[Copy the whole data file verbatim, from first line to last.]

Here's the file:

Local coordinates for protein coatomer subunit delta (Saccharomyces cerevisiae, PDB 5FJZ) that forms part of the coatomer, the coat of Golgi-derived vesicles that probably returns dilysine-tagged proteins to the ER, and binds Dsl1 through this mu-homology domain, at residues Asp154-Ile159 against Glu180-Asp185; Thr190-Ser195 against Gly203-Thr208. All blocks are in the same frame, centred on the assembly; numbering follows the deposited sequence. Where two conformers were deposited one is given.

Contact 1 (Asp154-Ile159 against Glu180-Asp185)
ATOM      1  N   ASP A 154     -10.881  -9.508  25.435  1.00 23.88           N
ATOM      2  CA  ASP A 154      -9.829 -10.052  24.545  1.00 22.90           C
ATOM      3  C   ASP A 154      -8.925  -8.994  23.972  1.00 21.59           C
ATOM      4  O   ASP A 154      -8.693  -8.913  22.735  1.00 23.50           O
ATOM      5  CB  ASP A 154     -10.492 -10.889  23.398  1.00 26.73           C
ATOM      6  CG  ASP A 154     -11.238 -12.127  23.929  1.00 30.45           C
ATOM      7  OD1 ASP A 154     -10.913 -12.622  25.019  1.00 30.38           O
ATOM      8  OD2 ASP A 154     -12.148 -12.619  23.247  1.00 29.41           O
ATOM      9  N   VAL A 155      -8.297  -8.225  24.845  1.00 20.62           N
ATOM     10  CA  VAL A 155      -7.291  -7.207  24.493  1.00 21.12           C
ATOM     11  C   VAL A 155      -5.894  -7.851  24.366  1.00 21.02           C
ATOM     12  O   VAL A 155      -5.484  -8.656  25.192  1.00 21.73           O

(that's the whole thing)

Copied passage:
Local coordinates for protein coatomer subunit delta (Saccharomyces cerevisiae, PDB 5FJZ) that forms part of the coatomer, the coat of Golgi-derived vesicles that probably returns dilysine-tagged proteins to the ER, and binds Dsl1 through this mu-homology domain, at residues Asp154-Ile159 against Glu180-Asp185; Thr190-Ser195 against Gly203-Thr208. All blocks are in the same frame, centred on the assembly; numbering follows the deposited sequence. Where two conformers were deposited one is given.

Contact 1 (Asp154-Ile159 against Glu180-Asp185)
ATOM      1  N   ASP A 154     -10.881  -9.508  25.435  1.00 23.88           N
ATOM      2  CA  ASP A 154      -9.829 -10.052  24.545  1.00 22.90           C
ATOM      3  C   ASP A 154      -8.925  -8.994  23.972  1.00 21.59           C
ATOM      4  O   ASP A 154      -8.693  -8.913  22.735  1.00 23.50           O
ATOM      5  CB  ASP A 154     -10.492 -10.889  23.398  1.00 26.73           C
ATOM      6  CG  ASP A 154     -11.238 -12.127  23.929  1.00 30.45           C
ATOM      7  OD1 ASP A 154     -10.913 -12.622  25.019  1.00 30.38           O
ATOM      8  OD2 ASP A 154     -12.148 -12.619  23.247  1.00 29.41           O
ATOM      9  N   VAL A 155      -8.297  -8.225  24.845  1.00 20.62           N
ATOM     10  CA  VAL A 155      -7.291  -7.207  24.493  1.00 21.12           C
ATOM     11  C   VAL A 155      -5.894  -7.851  24.366  1.00 21.02           C
ATOM     12  O   VAL A 155      -5.484  -8.656  25.192  1.00 21.73           O